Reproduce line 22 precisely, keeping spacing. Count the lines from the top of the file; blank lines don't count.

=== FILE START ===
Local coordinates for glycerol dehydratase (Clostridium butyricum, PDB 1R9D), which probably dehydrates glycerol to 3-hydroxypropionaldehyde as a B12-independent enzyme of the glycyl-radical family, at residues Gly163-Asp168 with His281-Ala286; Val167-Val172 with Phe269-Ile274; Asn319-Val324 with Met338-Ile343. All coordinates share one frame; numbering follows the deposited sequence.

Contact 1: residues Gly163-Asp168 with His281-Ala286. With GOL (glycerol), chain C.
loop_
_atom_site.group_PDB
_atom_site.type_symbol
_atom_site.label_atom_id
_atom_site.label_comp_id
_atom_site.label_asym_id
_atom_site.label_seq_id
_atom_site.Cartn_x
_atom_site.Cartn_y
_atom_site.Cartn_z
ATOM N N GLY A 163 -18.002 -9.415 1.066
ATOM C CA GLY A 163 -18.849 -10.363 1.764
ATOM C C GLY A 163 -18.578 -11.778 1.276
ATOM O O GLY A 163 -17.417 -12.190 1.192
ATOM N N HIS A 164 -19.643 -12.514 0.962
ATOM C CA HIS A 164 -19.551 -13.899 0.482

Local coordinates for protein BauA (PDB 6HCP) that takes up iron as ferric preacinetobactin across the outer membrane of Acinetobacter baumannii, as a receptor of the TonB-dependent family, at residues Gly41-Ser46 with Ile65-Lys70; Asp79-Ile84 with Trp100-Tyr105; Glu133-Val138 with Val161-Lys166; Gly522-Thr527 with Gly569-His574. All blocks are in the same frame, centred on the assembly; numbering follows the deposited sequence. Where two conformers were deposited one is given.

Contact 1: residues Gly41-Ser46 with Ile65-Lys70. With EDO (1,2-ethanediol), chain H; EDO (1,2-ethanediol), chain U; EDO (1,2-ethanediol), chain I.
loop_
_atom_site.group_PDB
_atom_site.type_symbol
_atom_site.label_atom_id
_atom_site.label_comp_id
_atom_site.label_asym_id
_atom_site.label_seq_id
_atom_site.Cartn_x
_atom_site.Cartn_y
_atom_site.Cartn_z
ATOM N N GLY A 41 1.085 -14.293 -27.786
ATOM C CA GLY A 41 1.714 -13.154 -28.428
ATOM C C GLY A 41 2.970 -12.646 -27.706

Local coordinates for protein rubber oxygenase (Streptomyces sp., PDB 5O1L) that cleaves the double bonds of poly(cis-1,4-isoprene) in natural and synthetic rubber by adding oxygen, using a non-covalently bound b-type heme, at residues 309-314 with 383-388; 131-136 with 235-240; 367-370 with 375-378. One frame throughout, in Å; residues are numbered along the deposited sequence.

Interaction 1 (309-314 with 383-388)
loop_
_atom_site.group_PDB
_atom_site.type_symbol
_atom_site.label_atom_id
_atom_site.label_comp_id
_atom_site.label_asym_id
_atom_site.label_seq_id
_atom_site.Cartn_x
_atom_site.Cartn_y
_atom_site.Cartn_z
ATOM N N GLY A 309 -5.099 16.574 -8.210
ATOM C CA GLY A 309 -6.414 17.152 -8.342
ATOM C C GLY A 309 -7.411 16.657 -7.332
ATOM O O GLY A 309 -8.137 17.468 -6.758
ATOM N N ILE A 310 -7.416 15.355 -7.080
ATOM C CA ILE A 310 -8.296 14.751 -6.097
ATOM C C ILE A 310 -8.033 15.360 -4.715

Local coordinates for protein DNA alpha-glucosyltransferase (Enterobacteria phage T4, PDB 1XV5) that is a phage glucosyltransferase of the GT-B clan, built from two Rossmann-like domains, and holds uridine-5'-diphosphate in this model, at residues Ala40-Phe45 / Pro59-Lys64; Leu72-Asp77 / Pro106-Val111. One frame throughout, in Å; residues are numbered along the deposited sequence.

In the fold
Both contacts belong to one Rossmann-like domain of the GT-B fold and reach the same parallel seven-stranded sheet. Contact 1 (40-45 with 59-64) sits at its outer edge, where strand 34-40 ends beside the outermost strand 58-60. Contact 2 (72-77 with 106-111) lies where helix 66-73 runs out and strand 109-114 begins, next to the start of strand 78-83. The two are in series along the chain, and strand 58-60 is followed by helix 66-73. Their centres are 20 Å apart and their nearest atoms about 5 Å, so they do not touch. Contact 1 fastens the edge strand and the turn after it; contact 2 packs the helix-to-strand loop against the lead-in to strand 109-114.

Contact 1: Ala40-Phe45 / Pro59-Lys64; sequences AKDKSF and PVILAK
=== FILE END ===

_atom_site.group_PDB